Sometimes, big things in our lives come in threes. That was my experience in the last couple of weeks. First there was the discovery of the tumour in my stomach that has to be removed. Then it was my daughter Kimberly’s wedding last weekend – a perfect day and a beautiful bride. But then on the phone came the voice of Kathy, my oldest daughter who lives near North Bay, telling me that their beloved dog, Wookiee, had just been run over by a school bus and killed. Something churns inside you when you hear one of your kids express deep grief, coupled with tears, in moments like that.
I got to meet Wookiee when she was but a pup, as you’ll see in the video below, which I made for Kathy a few days later. But her real effect was on Kathy and her husband Jeff. Unknown to them at the time, it wouldn’t be too long following their acquisition of Wookiee that their first child, Wesley, was to come along. In his moving farewell to Wookiee on Facebook, Jeff reflected that this special puppy was their first big responsibility they took on as a couple and prepared them for Wesley’s arrival.
Wookiee made me think yesterday of the old Scottish proverb, penned near where I used to live in Edinburgh as a kid, that stated, “To call him a dog hardly seems to do him justice, though inasmuch as he had four legs, a tail, and barked, I admit he was. But to those of us who knew him well, he was a perfect gentleman.” Wookiee was a female, but she was a gentle gift of life. I will always remember her that way.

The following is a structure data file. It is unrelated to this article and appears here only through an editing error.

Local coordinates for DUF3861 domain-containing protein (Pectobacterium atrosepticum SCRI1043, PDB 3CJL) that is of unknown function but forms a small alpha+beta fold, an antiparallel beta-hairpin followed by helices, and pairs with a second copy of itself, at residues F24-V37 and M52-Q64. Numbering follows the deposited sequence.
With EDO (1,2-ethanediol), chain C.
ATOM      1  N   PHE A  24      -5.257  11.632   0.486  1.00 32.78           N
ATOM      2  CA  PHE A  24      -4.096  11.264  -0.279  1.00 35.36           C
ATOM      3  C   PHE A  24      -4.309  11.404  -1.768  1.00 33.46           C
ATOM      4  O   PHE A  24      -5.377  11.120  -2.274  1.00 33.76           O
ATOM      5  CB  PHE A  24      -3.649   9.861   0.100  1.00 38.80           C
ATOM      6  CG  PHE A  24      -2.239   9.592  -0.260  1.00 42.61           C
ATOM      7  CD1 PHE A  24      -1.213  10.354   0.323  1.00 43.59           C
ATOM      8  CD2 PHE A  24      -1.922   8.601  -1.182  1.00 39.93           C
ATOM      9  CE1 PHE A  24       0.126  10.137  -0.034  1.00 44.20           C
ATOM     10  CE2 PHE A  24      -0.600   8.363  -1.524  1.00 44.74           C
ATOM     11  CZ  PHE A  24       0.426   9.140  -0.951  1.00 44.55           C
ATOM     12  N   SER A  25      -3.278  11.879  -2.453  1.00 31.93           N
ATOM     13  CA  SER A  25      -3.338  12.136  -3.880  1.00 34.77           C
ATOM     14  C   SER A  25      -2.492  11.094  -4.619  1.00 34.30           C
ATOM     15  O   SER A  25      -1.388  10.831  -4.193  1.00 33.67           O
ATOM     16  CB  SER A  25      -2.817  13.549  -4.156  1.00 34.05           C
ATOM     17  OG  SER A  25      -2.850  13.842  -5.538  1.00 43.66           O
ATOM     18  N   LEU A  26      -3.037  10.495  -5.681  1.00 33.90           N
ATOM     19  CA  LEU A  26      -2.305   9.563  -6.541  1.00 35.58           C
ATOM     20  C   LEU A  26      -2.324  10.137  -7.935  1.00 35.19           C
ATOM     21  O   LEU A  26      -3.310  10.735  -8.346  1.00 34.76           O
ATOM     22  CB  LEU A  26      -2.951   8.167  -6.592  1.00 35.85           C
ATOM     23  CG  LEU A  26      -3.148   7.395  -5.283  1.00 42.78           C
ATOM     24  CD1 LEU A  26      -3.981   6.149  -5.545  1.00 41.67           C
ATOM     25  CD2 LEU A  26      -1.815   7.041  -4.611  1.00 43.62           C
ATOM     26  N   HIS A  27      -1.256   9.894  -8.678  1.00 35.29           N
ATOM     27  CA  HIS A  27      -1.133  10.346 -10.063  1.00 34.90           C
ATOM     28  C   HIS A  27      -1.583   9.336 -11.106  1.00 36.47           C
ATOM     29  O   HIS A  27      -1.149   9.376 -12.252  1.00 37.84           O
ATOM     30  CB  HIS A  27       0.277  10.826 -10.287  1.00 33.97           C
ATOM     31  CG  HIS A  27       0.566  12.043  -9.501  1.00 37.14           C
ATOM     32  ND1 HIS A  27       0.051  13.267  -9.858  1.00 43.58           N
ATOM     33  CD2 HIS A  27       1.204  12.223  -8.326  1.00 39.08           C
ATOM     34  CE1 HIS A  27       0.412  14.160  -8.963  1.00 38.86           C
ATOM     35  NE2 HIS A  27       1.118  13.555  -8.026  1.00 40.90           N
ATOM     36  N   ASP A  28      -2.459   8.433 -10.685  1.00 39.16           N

Wookiee walked Wesley (five years old) to the edge of the driveway, as she did every morning, waiting for the school bus. For some reason, when it arrived she bolted in front of it and was run over. Wesley sat in the back seat with his dog as Jeff rushed her to the vet. She died enroute and Wesley’s little heart was broken. Thornton Wilder remembered a similar experience as a child and lamented, “Many who have spent a lifetime in it can tell us less of love than the child that lost a dog yesterday.” The moment life flickered out of Wookiee’s eyes, Wesley suddenly knew what it was like to grieve in love. He will never quite be the same. Following this deep loss, it will be harder for life to throw something difficult at him that he won’t be able to bear. Almost all of us know this feeling exactly. It is how many of us were first baptized into humanity.
Wookiee was a happy creature that expressed more by wagging her tail than a person could say in hours. She was a gentle reminder that a good dog is one of the few things we will ever encounter that loves its owner more than itself. This is how we were supposed to be as humans but oftentimes didn’t get around to. It’s why Plato could exclaim that, “a dog has the soul of a philosopher.” By living her life this way, Wookiee reminded us, as all of our great pets do, that they bring out the best in us.
Kathy and Jeff buried Wookiee back by her favourite spot on the farm. But that’s not where she is – not by a long shot. If you could have heard my daughter’s voice over the phone as I did – the brokenness, the grief, the loss, the warmth – you would realize that Wookiee was buried in that one place that mattered more to her than anything else – in the hearts of the family she loved. She would be the happiest there, and is. She was more human than many of us, more of a divine messenger than many angels, more of a protector than most babysitters, and more of an abiding memory than a favourite picture. She enriched my daughter and her family’s life beyond measure. She was their friend, their defender – faithful and true. We all owe it to her to be worthy ourselves of such devotion.